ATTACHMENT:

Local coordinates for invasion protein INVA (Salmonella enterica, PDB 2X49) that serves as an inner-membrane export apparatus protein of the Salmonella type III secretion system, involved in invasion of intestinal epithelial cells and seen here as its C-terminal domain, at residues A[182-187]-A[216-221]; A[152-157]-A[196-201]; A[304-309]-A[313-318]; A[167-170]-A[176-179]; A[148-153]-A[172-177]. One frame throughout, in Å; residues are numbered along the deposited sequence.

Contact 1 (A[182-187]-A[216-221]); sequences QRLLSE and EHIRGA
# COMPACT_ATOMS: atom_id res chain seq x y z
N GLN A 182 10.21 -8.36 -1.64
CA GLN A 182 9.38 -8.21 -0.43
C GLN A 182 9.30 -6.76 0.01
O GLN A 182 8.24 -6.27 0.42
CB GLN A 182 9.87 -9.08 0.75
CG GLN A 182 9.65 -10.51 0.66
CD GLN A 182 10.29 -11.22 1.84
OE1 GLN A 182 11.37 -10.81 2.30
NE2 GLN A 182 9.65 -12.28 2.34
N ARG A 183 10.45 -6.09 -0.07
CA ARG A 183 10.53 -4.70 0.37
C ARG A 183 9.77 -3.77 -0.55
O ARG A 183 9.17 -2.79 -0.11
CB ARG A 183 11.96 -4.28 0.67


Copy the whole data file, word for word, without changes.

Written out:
Local coordinates for invasion protein INVA (Salmonella enterica, PDB 2X49) that serves as an inner-membrane export apparatus protein of the Salmonella type III secretion system, involved in invasion of intestinal epithelial cells and seen here as its C-terminal domain, at residues A[182-187]-A[216-221]; A[152-157]-A[196-201]; A[304-309]-A[313-318]; A[167-170]-A[176-179]; A[148-153]-A[172-177]. One frame throughout, in Å; residues are numbered along the deposited sequence.

Contact 1 (A[182-187]-A[216-221]); sequences QRLLSE and EHIRGA
# COMPACT_ATOMS: atom_id res chain seq x y z
N GLN A 182 10.21 -8.36 -1.64
CA GLN A 182 9.38 -8.21 -0.43
C GLN A 182 9.30 -6.76 0.01
O GLN A 182 8.24 -6.27 0.42
CB GLN A 182 9.87 -9.08 0.75
CG GLN A 182 9.65 -10.51 0.66
CD GLN A 182 10.29 -11.22 1.84
OE1 GLN A 182 11.37 -10.81 2.30
NE2 GLN A 182 9.65 -12.28 2.34
N ARG A 183 10.45 -6.09 -0.07
CA ARG A 183 10.53 -4.70 0.37
C ARG A 183 9.77 -3.77 -0.55
O ARG A 183 9.17 -2.79 -0.11
CB ARG A 183 11.96 -4.28 0.67